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EE student Connor Brashar receives prestigious ION Student Award


Connor Brashar, an Electrical Engineering student at New Mexico Tech, has been chosen to receive a prestigious student award from the Institute of Navigation (ION). As part of receiving the student award, Connor's paper on GPS interference will be published in conference proceedings for ION's GNSS conference. He presented his paper at GNSS conference in September 2016. ION is the world's foremost organization of professional engineers in the field of Navigation, and provides networking and research coordination for the field around the world. The GNSS+ conference is the world's largest meeting for navigation related technologies and organizations.

Connor Brashar is a senior in the Electrical Engineering department at New Mexico Tech. He has been on the honor roll for four years, is a Tech Scholar, and acted as one of two mentorship coordinators for the Electrical Engineering department. He works to provide mentorship and assistance to students of all ages in the department. He also heads a committee for auxiliary services at New Mexico Tech where he coordinates events for students on campus to raise awareness for LGBTQ concerns and sexual harassment issues. He was an officer of Tau Beta Pi, the engineering honor's society on campus, and was the chair of the Institute of Electrical and Electronics Engineers student branch at New Mexico Tech.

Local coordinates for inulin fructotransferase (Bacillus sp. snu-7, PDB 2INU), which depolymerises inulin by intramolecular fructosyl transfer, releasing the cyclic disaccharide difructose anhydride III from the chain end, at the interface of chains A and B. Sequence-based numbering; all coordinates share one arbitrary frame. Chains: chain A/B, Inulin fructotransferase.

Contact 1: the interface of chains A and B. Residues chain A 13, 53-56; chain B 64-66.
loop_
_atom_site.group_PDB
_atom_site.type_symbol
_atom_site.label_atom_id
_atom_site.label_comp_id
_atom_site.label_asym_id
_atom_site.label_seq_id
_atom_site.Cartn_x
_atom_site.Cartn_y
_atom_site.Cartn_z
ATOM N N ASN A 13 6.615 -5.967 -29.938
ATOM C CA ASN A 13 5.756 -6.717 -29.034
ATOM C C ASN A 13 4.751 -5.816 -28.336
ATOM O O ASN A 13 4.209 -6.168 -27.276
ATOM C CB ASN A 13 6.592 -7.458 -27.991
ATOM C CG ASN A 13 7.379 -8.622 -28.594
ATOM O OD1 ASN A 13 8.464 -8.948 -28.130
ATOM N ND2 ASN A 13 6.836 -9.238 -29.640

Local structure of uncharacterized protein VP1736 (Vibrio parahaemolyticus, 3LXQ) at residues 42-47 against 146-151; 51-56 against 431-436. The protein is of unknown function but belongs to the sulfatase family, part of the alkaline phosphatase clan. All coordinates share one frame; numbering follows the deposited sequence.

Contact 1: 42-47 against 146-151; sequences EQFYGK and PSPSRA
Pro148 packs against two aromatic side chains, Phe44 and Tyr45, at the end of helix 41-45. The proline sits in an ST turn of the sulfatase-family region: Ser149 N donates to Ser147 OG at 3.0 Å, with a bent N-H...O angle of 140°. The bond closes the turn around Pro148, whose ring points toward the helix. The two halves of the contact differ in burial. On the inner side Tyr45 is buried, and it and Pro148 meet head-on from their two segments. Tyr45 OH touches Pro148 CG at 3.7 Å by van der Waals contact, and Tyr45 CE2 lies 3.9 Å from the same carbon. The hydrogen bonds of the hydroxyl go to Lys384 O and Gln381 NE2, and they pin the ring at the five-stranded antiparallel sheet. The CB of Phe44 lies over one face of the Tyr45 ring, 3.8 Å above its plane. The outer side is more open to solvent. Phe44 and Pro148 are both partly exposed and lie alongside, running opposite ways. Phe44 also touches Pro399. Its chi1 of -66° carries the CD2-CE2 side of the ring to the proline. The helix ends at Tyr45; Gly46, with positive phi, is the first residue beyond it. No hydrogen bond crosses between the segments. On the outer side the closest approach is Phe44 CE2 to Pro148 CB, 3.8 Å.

Connor Brashar's paper, "An Analysis of Near-Band Harmful Interference on Civilian GPS Receivers" provides a detailed analysis of the effects of near-band interference on the operation of several civilian range GPS receivers. This research seeks to provide safe margins for GPS operation in the presence of near-band signals within 100MHz of the GPS civilian frequency. By analyzing the effects of interference on GPS receivers, the research hopes to present safety margins for signals that may clutter the frequency region around the civilian band. Connor's research in GPS interference was performed for the Joint Navigation Warfare Center in Albuquerque, NM as part of a summer internship in 2015.